Slumdog Zillionaires making money out of poverty

There’s a new trend in travel called Poverty Tourism.  This is the name given to tours of slums in third world countries.  Usually wealthy tourists are herded onto luxury coaches and driven through poor areas to see the how degraded the lives of the poor can be.  In some cases, these coaches stop to allow passengers the opportunity to purchase souvenirs to take back home.  Sometimes, poverty tourism isn’t even confined to third world countries, as I’ve heard of instances in Europe where tourists are taken to see refugee ghettos.  It’s as if these unfortunate people are dehumanised further by becoming part of a human zoo.

Another similar type of tourism is Volunteer Tourism, for which caring people are encouraged to go to some outpost and volunteer their time to help with various projects.  Whilst there are many worthwhile and legitimate projects around the world, there are some unscrupulous organisations which will charge prospective volunteers a huge fee to organise arrangements for them.  Unfortunately, when these volunteers arrive they find that the work they are required to do adds little to improve the standard of living for the people they have travelled to help, and that the bulk of the money they have paid goes straight to the pockets of the organisers and does not reach the people for which it was intended.

To take leave to volunteer to help those less fortunate is a very humane act, however, when considering to volunteer it is best to research the project in which you are interested, and the organisation for which you intend to donate both your money and your time to ensure that your charitable act will actually have some meaning.

There are many volunteer and humanitarian organisations that are quite legitimate.  Sadly, there are other organisation which give the appearance of being legitimate, but which are motivated by profit rather than charity.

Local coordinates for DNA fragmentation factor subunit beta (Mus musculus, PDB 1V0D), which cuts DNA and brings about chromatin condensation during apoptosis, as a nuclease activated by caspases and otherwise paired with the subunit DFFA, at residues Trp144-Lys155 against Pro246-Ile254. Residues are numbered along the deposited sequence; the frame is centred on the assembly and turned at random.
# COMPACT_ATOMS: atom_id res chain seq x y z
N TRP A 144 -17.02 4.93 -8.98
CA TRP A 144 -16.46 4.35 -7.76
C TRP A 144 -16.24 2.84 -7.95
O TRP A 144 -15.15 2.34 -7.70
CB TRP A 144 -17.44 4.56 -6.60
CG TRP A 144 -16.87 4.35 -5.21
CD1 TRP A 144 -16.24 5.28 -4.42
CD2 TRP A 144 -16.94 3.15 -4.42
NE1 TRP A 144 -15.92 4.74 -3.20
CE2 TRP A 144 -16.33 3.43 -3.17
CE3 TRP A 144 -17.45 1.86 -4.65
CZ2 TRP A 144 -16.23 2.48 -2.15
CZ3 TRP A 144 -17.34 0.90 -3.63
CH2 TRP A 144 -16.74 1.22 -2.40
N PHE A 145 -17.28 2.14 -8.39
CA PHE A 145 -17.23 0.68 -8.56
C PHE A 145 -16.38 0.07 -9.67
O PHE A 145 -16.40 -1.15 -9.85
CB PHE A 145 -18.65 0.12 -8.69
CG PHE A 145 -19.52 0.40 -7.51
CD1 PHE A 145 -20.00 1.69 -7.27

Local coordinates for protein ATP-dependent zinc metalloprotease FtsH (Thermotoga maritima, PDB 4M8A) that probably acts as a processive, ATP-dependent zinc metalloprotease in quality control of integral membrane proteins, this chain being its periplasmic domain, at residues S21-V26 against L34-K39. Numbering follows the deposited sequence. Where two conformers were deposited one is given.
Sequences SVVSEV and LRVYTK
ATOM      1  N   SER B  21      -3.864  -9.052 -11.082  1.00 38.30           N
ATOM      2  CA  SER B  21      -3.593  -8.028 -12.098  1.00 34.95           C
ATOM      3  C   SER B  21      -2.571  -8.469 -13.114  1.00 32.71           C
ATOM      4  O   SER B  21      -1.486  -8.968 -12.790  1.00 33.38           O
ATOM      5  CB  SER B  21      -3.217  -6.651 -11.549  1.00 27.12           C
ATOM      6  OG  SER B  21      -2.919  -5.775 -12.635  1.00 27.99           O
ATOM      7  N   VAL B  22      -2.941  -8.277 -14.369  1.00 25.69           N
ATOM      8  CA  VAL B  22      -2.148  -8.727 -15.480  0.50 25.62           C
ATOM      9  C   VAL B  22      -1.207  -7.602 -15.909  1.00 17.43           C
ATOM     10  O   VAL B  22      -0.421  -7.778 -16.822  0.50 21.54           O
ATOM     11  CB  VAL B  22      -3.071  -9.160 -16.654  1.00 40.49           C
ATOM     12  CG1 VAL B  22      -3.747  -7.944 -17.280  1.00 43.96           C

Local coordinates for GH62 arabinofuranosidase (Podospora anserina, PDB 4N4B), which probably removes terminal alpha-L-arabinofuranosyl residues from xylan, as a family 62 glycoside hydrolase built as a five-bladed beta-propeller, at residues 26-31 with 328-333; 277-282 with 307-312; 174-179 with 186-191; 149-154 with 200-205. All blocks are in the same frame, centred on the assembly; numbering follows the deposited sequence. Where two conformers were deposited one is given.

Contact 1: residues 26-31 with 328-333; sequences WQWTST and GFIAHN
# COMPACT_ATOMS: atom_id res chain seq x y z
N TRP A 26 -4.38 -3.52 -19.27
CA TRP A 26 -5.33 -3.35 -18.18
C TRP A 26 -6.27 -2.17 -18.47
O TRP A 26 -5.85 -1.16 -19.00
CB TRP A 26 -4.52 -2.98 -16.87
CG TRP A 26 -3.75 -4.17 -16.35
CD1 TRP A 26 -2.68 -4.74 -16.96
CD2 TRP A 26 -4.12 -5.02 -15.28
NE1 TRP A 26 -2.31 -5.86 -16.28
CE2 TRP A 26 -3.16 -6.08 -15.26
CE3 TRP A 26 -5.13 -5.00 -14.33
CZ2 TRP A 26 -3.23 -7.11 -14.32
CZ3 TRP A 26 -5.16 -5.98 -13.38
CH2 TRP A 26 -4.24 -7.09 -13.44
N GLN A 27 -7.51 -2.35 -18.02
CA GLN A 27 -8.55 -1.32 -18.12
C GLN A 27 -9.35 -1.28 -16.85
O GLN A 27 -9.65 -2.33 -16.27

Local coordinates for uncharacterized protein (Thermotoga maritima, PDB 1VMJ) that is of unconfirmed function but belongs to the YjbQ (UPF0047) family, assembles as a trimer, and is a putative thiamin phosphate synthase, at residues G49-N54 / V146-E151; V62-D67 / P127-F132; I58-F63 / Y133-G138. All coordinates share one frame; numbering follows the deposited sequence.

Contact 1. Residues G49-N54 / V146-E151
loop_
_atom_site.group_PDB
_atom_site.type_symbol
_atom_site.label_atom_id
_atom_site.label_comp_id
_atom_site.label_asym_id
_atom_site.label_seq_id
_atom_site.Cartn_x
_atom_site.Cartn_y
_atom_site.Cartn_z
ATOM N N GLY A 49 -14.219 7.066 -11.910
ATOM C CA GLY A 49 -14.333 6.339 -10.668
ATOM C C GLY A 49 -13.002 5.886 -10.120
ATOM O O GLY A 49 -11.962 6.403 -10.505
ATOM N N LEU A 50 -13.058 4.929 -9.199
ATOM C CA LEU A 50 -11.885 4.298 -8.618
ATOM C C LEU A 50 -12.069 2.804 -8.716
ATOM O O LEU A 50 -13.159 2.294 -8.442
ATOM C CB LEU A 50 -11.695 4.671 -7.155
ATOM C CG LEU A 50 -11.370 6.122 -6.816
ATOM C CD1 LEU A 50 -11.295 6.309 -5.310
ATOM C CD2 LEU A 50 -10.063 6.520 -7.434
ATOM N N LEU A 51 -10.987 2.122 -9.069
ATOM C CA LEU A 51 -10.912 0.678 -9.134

Perhaps the best way to decide on which organisation you, as a volunteer, wish to help is to a) research that organisation by visiting forums which discuss volunteering, as you soon discover those that are held in high regard; b) research the projects that you wish to help, which includes investigate who the recipients of your largesse will be, living conditions at the place you will be living, and the satisfaction levels of former volunteers.

This last point can be tricky.  As someone who has volunteered I realised that there are people who have quite high expectations of the work they will do, and the influence they may have.  Some volunteers are simply not suited to living under third world conditions where things like constant, reliable electricity or easily accessible potable water are freely available.  If you are considering helping out in a third world country, understand that you will be living in those conditions too.  Humanitarian work involves not only working with the needy, but living with them too.  A volunteer does not retreat to a five star hotel in the evening.  Usually, if those needing help live in a tent or shanty, then so do the volunteers.

The other issue is the type of impact your involvement will have.  Unless you are a medical professional such as a surgeon or nurse, or an engineer or tradesperson who has the ability to construct permanent solid buildings, your work will probably be rather mundane.  This is not to say that it will be useless.  The truth is, unless you have a skill for which there is an absolute requirement, it is your person power that is important.  Your role may be to help in a kitchen or sweep the floors.  Sadly, some volunteers think they will perform some pivotal role in the running of the project for which they have volunteered.  Generally, this is not so.  Your assistance, in whatever context, is important and is helpful, but, in the main volunteers are called upon to do work that does not meet their full potential.

Volunteer Tourism can do much good – just do your research first, and don’t envisage yourself being treated as a saint when you arrive at your chosen project.

As for Poverty Tourism, all it really does is provide a means of getting satisfaction out of the hardship of others; and of providing profits to those who don’t deserve it.

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